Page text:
If you want to require code in test/ or lib/ without using require_relative, you'll need to add those directories to the load path. You can do this programmatically by prepending the path to $LOAD_PATH, like this:

$LOAD_PATH.unshift "test"

require "tldr"
TLDR::Run.at_exit! true)

require "helper"

Or by using Ruby's -I flag to include it:

$ ruby -Itest test/some_test.rb

Questions you might be asking

TLDR is very similar to Minitest in API, but different in enough ways that you probably have some questions.

Parallel-by-default is nice in theory but half my tests are failing. Wat?

Read this before you add --no-parallel because some tests are failing when you run tldr.

The vast majority of test suites in the wild are not parallelized and the vast majority of those will only parallelize by forking processes as opposed to using a thread pool. We wanted to encourage more people to save time (after all, you only get 1.8 seconds here) by making your test suite run as fast as it can, so your tests run in parallel threads by default.

If you're writing new code and tests with TLDR and dutifully running tldr constantly for fast feedback, odds are that this will help you catch thread safety issues early—this is a good thing, because it gives you a chance to address them before they're too hard to fix! But maybe you're porting an existing test suite to TLDR and running in parallel for the first time, or maybe you need to test something that simply can't be exercised in a thread-safe way. For those cases, TLDR's goal is to give you some tools to prevent you from giving up and adding --no-parallel to your entire test suite and slowing everything down for the sake of a few tests.

So, when you see a test that is failing when run in parallel with the rest of your suite, here is what we recommend doing, in priority order:

  1. Figure out a way to redesign the test (or the code under test) to be thread-safe. Modern versions of Ruby provide a number of tools to make this easier than it used to be, and it may be as simple as making an instance variable thread-local
  2. If the problem is that a subset of your tests depend on the same resource, try using TLDR.run_these_together! class to group the tests together. This will ensure that those tests run in the same thread in sequence (here's a simple example)
  3. For tests that affect process-wide resources like setting the system clock or changing the process's working directory (i.e. Dir.chdir), you can sequester them to run sequentially after all parallel tests in your suite have run with TLDR.dont_run_these_in_parallel!, which takes the same arguments as run_these_together! (example)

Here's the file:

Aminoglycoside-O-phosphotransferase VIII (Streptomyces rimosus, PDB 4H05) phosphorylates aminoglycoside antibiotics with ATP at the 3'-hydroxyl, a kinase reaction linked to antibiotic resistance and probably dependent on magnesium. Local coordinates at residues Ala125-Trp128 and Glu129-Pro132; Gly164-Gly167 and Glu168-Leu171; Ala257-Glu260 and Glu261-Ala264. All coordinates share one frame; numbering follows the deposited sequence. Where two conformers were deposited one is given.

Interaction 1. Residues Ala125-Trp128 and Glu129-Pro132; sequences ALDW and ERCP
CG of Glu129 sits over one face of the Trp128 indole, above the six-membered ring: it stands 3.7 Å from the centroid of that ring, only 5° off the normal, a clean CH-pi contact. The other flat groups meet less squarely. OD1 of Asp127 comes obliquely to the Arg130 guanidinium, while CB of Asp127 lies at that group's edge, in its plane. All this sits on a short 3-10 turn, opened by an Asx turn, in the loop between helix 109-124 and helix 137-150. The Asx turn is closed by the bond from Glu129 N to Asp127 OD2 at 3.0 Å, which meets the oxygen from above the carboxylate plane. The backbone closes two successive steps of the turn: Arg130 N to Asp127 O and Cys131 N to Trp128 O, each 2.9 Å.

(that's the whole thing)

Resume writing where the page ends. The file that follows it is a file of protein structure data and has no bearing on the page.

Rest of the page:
4. Give up and make the whole suite --no-parallel. If you find that you need to resort to this, you might save some keystrokes by adding parallel: false in a .tldr.yml file

We have a couple other ideas of ways to incorporate non-thread-safe tests into your suite without slowing down the rest of your tests, so stay tuned!

How will I run all my tests in CI without the time bomb going off?

TLDR will run all your tests in CI without the time bomb going off. If tldr is run in a non-interactive shell and a CI environment variable is set (as it is on virtually every CI service), then the bomb will be defused.

What if I already have another tldr executable on my path?

There's a command-line utility named tldr that might conflict with this gem's binary in your PATH. If that's the case you could change your path, invoke bundle exec tldr, run with Rake, or use the tldt ("too long; didn't test") executable alias that ships with this gem.

Is there a plugin system?

There is not.

Currently, the only pluggable aspect of TLDR are reporters, which can be set with the --reporter command line option. It can be set to any fully-qualified class name that extends from TLDR::Reporters::Base.

I know my tests are over 1.8s, how do I suppress the huge output?

Plenty of test suites are over 1.8s and having TLDR repeatedly print out the huge summary at the end of each test run can be distracting and make it harder to spot test failures. If you know your test suite is too slow, you can simply add the --yes-i-know flag

What about mocking?

TLDR is laser-focused on running tests, so it doesn't provide a built-in mocking facility. Might we interest you in a refreshing mocktail, instead?

Contributing to TLDR

If you want to submit PRs on this repo, please know that the code style is Kirkland-style Ruby, where method definitions have parentheses omitted but parentheses are generally expected for method invocations.


Thanks to George Sheppard for freeing up the tldr gem name!